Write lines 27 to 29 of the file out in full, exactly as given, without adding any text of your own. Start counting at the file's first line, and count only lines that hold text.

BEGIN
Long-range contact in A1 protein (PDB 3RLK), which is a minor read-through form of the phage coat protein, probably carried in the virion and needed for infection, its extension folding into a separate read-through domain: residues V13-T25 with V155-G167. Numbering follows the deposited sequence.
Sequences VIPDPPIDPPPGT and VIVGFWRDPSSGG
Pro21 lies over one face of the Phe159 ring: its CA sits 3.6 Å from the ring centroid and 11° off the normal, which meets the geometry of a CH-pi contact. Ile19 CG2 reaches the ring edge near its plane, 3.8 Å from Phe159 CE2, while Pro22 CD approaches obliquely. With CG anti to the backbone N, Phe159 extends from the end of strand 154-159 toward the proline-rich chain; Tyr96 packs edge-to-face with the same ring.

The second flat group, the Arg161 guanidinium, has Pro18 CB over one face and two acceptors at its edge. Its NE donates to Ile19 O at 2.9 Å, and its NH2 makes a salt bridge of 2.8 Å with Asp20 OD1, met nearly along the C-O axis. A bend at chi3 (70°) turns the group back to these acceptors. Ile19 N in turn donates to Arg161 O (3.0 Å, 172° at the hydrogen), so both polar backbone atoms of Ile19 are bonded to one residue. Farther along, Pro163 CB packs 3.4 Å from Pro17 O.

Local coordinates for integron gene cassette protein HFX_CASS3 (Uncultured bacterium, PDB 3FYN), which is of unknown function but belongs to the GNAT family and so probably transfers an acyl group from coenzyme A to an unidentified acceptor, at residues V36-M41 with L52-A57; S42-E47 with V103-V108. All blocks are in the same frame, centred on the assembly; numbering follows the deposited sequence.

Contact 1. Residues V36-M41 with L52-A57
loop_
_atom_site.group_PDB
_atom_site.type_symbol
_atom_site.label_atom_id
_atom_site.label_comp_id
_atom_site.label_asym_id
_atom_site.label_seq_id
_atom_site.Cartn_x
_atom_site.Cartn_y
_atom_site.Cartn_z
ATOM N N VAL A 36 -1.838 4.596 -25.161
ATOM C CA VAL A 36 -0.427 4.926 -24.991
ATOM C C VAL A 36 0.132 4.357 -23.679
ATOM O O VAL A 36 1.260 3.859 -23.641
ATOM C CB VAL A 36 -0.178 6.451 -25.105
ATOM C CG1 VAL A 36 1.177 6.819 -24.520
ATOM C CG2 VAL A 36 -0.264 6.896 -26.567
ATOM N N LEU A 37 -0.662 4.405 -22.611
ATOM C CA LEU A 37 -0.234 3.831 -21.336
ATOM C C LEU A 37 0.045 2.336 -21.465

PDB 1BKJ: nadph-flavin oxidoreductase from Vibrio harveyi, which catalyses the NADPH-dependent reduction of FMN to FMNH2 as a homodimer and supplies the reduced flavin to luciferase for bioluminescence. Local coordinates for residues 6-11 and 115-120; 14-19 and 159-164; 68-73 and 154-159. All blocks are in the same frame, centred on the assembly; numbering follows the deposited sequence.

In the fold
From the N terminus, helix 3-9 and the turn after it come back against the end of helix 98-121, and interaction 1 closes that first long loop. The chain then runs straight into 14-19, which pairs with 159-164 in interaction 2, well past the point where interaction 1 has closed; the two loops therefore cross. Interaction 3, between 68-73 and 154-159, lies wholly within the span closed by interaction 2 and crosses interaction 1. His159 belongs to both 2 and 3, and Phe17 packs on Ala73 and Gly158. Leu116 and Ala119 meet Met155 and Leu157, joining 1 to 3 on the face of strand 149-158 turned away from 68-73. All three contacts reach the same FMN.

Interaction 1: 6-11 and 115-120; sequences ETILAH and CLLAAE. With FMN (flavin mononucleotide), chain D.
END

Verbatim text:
PDB 1BKJ: nadph-flavin oxidoreductase from Vibrio harveyi, which catalyses the NADPH-dependent reduction of FMN to FMNH2 as a homodimer and supplies the reduced flavin to luciferase for bioluminescence. Local coordinates for residues 6-11 and 115-120; 14-19 and 159-164; 68-73 and 154-159. All blocks are in the same frame, centred on the assembly; numbering follows the deposited sequence.

In the fold
From the N terminus, helix 3-9 and the turn after it come back against the end of helix 98-121, and interaction 1 closes that first long loop. The chain then runs straight into 14-19, which pairs with 159-164 in interaction 2, well past the point where interaction 1 has closed; the two loops therefore cross. Interaction 3, between 68-73 and 154-159, lies wholly within the span closed by interaction 2 and crosses interaction 1. His159 belongs to both 2 and 3, and Phe17 packs on Ala73 and Gly158. Leu116 and Ala119 meet Met155 and Leu157, joining 1 to 3 on the face of strand 149-158 turned away from 68-73. All three contacts reach the same FMN.